February 2, 2023

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Argentine Vice President Cristina Kirchner is facing a verdict in the Reuters corruption trial

©Reuters. FILE PHOTO: Argentina’s Vice President Cristina Fernandez de Kirchner speaks on stage during a party rally at the Diego Maradona stadium in La Plata, on the outskirts of Buenos Aires, Argentina November 17, 2022. REUTERS/Agustin Marcarian

By Nicolas Misculin

BUENOS AIRES (Reuters) – Cristina Fernandez de Kirchner, Argentina’s powerful but divisive vice president, could be sentenced to 12 years in prison and barred from holding public office, with judges expected to rule in a high-profile corruption case on Tuesday.

The vice president is likely to appeal any verdict as the case winds its way through higher courts for years.

Fernandez de Kirchner, president for two terms between 2007 and 2015 and who boasts a rock-star legion of supporters, is being charged by prosecutors with alleged corruption in the award of public works. She has denied the allegations, calling the court a “firing squad.”

“It is obvious that there will be a conviction,” Fernandez de Kirchner said in an interview with the Brazilian newspaper Folha de Sao Paulo published on Monday. She claimed that constitutional guarantees had been violated during the trial.

However, lawyers said that Fernandez de Kirchner would not go to jail immediately because she had immunity during her tenure as vice president. She would have to be removed from office in a political process before she could go to prison.

“She currently has vice presidential privileges, which means she’s one of those officials whose removal requires a political process,” attorney Alejandro Carrio said, adding that higher courts could spend years considering appeals all the way to the Supreme Court.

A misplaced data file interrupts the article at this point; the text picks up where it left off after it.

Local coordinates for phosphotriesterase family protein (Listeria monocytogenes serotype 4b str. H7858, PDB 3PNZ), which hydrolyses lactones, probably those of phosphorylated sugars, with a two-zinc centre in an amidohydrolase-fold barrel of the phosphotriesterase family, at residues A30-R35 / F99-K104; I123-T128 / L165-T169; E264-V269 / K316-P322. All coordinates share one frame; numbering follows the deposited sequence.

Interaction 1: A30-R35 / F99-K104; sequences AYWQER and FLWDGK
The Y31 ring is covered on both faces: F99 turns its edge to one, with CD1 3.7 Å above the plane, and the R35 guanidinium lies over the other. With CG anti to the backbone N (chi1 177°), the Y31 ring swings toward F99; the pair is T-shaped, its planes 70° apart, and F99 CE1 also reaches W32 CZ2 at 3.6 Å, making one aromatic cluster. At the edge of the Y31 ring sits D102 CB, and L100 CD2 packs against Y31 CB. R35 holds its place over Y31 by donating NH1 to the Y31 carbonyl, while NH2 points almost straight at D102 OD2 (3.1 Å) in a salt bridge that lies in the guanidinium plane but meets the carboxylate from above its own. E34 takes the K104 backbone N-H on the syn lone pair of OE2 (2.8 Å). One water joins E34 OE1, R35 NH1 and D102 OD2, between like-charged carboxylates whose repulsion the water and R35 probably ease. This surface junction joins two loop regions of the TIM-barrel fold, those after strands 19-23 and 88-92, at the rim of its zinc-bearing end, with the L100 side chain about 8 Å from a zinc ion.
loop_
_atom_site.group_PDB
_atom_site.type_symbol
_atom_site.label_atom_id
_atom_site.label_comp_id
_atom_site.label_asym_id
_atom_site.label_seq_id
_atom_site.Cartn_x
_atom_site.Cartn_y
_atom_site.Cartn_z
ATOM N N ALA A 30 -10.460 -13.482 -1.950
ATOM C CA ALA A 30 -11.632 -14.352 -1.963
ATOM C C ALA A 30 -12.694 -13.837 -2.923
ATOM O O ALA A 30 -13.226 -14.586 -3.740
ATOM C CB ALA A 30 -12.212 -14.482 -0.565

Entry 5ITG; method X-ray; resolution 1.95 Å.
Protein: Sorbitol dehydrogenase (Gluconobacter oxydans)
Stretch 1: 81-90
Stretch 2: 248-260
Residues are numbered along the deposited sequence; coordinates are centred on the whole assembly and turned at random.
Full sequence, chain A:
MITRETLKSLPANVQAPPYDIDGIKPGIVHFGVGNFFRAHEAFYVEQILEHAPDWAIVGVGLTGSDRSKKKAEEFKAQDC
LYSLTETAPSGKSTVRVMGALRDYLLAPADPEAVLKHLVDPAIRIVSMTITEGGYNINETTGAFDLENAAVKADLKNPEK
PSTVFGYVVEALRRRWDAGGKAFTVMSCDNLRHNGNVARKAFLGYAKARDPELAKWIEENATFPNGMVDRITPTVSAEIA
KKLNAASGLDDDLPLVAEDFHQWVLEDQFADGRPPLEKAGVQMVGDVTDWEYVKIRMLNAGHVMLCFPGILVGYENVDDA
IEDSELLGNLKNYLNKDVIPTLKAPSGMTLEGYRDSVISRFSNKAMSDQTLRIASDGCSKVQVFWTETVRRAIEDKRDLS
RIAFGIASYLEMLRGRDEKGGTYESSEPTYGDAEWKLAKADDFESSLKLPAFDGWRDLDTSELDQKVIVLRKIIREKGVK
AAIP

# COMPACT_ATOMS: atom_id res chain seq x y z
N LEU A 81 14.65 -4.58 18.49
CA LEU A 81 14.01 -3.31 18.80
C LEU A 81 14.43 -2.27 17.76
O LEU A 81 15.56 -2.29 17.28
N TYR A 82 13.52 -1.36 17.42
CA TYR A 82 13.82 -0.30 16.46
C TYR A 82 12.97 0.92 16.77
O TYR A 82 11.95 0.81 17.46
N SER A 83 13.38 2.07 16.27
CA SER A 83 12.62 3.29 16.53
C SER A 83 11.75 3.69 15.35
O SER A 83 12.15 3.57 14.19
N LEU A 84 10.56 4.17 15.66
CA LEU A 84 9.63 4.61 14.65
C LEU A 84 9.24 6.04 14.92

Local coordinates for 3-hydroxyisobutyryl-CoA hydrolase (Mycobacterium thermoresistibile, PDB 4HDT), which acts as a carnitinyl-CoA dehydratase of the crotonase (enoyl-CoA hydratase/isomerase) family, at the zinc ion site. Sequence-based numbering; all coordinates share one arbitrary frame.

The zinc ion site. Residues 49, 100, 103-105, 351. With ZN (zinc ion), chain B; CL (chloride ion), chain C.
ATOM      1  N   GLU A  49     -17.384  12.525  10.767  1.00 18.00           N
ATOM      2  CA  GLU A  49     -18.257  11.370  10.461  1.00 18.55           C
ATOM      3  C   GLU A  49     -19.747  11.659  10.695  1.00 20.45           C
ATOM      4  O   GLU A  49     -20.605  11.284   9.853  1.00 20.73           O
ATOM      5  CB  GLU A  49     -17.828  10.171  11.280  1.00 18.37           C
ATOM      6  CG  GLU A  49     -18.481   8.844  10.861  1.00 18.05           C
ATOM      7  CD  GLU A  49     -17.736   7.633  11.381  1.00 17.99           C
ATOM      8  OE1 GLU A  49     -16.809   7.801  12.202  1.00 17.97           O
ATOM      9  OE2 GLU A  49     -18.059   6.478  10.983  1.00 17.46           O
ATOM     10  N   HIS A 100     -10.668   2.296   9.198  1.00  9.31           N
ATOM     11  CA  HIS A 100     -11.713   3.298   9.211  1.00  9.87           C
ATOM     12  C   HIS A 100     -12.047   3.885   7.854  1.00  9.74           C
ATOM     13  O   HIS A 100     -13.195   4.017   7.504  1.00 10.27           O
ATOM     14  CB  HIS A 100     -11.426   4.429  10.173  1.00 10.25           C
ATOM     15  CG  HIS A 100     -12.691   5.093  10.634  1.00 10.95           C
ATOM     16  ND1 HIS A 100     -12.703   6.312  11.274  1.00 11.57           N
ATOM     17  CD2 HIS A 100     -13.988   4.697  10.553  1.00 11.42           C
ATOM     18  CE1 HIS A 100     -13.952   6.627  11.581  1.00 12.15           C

“I don’t see a case of this magnitude taking less than three years to process.”

A guilty verdict could nevertheless spark angry reactions from supporters of Fernandez de Kirchner, who took to the streets after she survived an assassination attempt earlier this year. The country is strained after a long economic crisis and inflation heading towards 100%.

It could also cast a shadow over President Alberto Fernandez’s ruling Peronist government, which faces an uphill battle to fend off a challenge from the conservative opposition in next year’s general election.

Prosecutors allege that public works contracts were awarded to a businessman associated with Fernandez de Kirchner, who then funneled money back to her and her late husband Nestor Kirchner, also a former president.

Defense attorneys for the vice president say she is a victim of legal prosecution.

If Fernandez de Kirchner were banned from public office, the ramifications could be significant, said Julio Burdman, director of the Election Observatory Advisory Service.

“Relationships between the ruling coalition and the opposition would be very tense and the ruling party as a whole would react strongly, denouncing it as persecution,” he said.